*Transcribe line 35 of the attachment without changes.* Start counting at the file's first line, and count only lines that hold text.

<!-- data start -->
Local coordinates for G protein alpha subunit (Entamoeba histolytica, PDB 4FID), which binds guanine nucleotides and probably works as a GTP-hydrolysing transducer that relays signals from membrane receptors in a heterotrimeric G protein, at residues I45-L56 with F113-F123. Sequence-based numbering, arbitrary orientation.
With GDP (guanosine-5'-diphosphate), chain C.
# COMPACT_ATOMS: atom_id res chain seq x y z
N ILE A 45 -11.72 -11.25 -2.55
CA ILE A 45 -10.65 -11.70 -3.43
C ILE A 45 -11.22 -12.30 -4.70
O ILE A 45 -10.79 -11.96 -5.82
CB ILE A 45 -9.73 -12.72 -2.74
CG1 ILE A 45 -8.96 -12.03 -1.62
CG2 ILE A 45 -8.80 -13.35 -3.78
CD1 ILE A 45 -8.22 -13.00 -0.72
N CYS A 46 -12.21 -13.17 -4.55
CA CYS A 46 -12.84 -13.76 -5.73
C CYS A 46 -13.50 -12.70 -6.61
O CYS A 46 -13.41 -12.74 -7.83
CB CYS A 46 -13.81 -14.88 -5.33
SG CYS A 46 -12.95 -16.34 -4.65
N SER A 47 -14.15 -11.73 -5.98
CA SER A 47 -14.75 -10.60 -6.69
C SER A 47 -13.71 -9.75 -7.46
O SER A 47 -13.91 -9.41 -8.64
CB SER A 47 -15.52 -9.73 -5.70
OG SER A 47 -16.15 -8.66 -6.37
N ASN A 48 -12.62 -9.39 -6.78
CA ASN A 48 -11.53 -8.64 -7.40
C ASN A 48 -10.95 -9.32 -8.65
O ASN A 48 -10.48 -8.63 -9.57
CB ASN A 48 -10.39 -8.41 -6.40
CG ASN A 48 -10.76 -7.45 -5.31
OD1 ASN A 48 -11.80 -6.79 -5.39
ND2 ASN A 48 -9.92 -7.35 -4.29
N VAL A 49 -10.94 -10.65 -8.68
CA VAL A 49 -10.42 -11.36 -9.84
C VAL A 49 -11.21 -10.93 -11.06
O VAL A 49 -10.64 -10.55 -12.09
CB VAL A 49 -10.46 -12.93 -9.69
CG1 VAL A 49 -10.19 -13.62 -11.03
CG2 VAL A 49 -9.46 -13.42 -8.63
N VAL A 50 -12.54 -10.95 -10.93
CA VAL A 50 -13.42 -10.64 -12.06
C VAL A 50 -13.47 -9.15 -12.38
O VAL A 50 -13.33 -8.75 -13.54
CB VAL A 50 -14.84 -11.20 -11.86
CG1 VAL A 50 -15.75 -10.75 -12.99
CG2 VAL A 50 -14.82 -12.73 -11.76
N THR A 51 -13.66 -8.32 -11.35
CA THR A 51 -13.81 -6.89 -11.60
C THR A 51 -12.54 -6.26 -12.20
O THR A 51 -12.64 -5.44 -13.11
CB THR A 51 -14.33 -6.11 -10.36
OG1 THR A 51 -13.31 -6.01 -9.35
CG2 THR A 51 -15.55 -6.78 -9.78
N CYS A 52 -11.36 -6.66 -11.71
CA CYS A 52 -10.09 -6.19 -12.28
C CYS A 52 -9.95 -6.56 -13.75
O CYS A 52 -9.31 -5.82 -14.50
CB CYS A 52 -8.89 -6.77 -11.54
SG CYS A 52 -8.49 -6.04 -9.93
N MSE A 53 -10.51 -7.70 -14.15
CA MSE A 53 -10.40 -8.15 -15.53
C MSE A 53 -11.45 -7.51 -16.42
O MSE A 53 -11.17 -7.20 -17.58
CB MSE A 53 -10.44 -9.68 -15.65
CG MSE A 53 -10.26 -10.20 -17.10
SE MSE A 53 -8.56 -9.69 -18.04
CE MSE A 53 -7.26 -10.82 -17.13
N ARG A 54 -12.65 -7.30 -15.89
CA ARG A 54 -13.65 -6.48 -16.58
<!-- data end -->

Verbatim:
O VAL A 49 -10.64 -10.55 -12.09